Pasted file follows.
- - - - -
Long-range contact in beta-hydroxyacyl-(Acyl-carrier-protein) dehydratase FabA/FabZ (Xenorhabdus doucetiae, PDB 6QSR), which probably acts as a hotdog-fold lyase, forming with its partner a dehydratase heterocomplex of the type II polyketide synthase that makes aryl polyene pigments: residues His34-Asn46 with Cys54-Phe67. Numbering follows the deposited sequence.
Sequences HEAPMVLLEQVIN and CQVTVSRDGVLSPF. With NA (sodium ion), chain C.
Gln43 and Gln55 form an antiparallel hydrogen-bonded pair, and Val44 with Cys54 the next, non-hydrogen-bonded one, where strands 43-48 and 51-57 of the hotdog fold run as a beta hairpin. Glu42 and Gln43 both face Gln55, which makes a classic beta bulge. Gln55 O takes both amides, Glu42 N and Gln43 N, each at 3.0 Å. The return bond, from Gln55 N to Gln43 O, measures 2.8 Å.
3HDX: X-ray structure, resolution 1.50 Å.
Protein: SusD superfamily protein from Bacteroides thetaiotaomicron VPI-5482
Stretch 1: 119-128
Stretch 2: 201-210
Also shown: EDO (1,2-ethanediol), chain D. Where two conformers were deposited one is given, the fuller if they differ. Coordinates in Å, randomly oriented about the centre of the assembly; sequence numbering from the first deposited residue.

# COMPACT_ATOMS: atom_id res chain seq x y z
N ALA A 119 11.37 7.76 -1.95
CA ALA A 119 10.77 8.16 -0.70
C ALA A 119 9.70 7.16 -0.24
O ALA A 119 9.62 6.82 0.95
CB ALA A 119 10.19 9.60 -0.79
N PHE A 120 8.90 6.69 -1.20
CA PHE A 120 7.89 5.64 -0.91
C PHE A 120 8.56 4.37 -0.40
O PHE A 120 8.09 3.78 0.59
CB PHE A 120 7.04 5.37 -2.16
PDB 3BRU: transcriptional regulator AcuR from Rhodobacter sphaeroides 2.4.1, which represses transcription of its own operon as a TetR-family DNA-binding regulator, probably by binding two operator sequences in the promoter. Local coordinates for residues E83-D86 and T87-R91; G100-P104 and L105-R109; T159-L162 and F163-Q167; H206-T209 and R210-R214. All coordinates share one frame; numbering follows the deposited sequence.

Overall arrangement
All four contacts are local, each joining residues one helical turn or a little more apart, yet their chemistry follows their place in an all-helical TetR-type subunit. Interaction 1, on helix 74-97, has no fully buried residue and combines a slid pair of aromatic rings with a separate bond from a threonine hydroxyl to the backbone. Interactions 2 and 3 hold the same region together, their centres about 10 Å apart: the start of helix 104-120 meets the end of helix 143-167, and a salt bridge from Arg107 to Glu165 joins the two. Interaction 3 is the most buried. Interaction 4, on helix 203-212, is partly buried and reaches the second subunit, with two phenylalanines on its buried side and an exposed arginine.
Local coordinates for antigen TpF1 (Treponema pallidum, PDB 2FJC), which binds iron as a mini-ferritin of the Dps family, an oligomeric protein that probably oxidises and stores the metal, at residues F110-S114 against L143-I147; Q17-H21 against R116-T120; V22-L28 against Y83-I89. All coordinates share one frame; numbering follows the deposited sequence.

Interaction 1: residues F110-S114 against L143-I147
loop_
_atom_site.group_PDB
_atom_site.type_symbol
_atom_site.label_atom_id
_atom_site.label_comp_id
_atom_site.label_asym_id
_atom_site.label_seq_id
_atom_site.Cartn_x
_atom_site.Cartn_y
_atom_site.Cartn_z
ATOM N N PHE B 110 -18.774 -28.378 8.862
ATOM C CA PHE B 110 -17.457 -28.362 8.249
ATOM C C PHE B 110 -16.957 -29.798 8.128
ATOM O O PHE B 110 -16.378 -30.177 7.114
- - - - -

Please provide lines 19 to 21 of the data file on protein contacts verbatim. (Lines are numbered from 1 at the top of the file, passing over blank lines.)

CB PHE A 120 7.04 5.37 -2.16
PDB 3BRU: transcriptional regulator AcuR from Rhodobacter sphaeroides 2.4.1, which represses transcription of its own operon as a TetR-family DNA-binding regulator, probably by binding two operator sequences in the promoter. Local coordinates for residues E83-D86 and T87-R91; G100-P104 and L105-R109; T159-L162 and F163-Q167; H206-T209 and R210-R214. All coordinates share one frame; numbering follows the deposited sequence.

Overall arrangement